About Dan

My life has been in media — music, newspapers, online, books, investing and education.

My primary gig is teaching digital media literacy and promoting entrepreneurship at Arizona State University’s Walter Cronkite School of Journalism and Mass Communication.

My most recent book (a project that is much more than a book) is Mediactive. My goal with this project is to help turn passive media consumers into active users — as participants at every step of the process starting with what we read.

I’m working on a new book and web project, tentatively entitled Permission Taken, about the increasing control that companies and governments are exerting over the way we use technology and communicate, and how we can take back some of that control.

I also write articles and commentary, including regular paid online pieces for Slate Magazine’s Future Tense and Backchannel. I write for myself (and whoever’s interested) on the Mediactive blog and on this site (and post a lot on Twitter, too).

My first book, We the Media: Grassroots Journalism by the People, for the People (2004 and 2006; O’Reilly Media), is still on the market and still selling. The book has been translated into many foreign languages, most recently Korean and Arabic.

My Twitter username is @dangillmor. Here’s my Twitter page. If you are on Google+ you can find me here.

I’m also involved in several outside projects; have a number of media investments; and am on several media-related boards and advisory boards. These include:

  • Investor, Wikia, a privately held consumer wiki company.
  • Shareholder in Berkshire Hathaway (owner of the Buffalo News and major shareholder in the Washington Post Co.), and Amazon.com
  • Co-founder, Dopplr, a travel site and “social atlas”. Nokia bought Dopplr in 2009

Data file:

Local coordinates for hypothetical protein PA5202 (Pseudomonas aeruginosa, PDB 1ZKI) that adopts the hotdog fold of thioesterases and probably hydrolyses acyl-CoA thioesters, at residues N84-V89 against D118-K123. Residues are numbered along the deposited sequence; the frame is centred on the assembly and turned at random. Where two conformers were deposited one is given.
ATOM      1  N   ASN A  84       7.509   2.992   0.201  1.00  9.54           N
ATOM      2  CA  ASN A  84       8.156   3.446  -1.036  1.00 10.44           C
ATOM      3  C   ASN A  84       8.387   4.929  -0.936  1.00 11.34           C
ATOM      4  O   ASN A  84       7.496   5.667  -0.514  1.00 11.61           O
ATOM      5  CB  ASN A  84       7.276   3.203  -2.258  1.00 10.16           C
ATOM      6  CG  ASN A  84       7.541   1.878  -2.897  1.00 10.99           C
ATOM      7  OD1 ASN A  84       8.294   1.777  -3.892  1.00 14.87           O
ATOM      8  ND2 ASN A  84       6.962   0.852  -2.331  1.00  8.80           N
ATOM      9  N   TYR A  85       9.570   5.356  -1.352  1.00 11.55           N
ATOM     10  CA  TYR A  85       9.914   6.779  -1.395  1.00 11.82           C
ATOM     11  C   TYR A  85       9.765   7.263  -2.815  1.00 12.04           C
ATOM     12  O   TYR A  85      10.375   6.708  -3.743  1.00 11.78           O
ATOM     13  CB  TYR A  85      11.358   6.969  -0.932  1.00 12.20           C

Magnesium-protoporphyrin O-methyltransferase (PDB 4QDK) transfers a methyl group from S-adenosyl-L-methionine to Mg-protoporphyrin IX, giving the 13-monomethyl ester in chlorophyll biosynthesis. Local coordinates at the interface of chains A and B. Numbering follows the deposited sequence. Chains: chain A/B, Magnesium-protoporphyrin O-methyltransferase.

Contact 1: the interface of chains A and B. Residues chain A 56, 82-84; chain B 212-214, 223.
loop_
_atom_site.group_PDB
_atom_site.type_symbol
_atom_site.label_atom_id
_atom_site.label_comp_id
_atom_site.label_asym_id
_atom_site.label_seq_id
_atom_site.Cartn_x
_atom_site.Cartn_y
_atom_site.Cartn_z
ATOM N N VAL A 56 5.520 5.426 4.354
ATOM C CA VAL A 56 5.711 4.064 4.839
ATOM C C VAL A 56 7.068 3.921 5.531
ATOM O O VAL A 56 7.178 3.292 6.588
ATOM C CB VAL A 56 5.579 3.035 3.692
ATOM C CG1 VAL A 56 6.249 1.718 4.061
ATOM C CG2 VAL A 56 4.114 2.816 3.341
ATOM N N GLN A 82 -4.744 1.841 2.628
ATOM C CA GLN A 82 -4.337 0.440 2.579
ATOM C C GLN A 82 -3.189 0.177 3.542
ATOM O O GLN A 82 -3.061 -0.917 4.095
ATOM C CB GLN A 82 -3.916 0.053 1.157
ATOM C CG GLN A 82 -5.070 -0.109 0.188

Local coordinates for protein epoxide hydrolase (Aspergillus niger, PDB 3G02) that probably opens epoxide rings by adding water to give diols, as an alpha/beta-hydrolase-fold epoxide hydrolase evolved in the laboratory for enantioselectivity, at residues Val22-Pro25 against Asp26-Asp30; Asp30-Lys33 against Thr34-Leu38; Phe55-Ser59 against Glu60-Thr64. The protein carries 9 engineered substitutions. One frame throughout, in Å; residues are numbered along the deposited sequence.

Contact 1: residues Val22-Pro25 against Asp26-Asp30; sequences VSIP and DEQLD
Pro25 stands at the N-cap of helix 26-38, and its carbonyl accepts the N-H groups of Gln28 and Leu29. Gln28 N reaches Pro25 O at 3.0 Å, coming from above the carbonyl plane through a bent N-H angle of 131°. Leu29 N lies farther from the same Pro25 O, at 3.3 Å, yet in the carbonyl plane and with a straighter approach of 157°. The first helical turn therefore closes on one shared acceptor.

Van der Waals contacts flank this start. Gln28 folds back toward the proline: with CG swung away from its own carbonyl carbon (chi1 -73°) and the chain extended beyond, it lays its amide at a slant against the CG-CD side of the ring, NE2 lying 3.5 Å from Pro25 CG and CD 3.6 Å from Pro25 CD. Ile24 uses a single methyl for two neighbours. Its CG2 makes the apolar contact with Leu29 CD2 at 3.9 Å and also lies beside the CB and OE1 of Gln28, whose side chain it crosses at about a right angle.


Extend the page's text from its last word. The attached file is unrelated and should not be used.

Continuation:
• Board member, First Amendment Coalition, a nonprofit that promotes free speech and open government
  • Board member, Global Editors Network
  • Board member, the Banyan Project, which is developing a co-op model for community news
  • Board member, Pen Plus Bytes, the International Institute of ICT Journalism, a nonprofit based in Accra, Ghana
  • Advisor, FON, a collaborative Wi-Fi company
  • Advisor, Global Voices Online, a nonprofit global blog network
  • Advisor, Publish2.com, a site aggregating journalists’ links and ideas
  • Advisor and co-founder, Citizen Media Law Project, a Berkman-based (and Knight-funded) project; the CMLP has gone dormant

I frequently speak at events, public and corporate, and have been paid on a number of occasions. In the past several years I’ve received compensation from organizations including (among others): the National Federation of Advanced Information Services, Schibsted (Norway), ABC (Spain), TVN (Chile), Clarin (Argentina), Consumer Electronics Association (US), International Prepress Association, TIDE (Germany), Newspaper Association of America, Knight Center for Digital Media, National Association of Science Writers, New York Press Association, BlogBoat (Belgium), IGN (a unit of News Corp.) the University of Colorado, Washington & Lee University, Northeastern University, the University of Hong Kong, Louisiana State University, Columbia University and others. I’ve also gone to several countries including Russia, Colombia, Egypt and Croatia on behalf of the U.S. State Department, giving talks and workshops for journalists and new-media people and promoting the ideas behind citizen media.

I count the business failure of Bayosphere, a new-media startup that aimed to fuel local journalism in 2005, as one of my best learning experiences.

From 1994-2005 I was a columnist at the San Jose Mercury News, Silicon Valley’s daily newspaper, and wrote a weblog for SiliconValley.com. The blog was one of the first by a journalist for a traditional media company. I joined the Mercury News after six years with the Detroit Free Press. Before that, I was with the Kansas  City Times and several newspapers in Vermont. Over the years I’ve freelanced for the New York Times, Boston Globe, Economist, Financial Times and many other publications.

During the 1986-87 academic year I was a Knight-Wallace journalism fellow at the University of Michigan in Ann Arbor, where I studied history, political theory and economics.

Before becoming a journalist I played music for seven years.

Note: I normally don’t discuss my political candidate preferences. This year is different. As I’ve written (including in this article in the Atlantic), I am so worried about the prospect of a Donald Trump presidency that I have donated substantially to the Clinton campaign.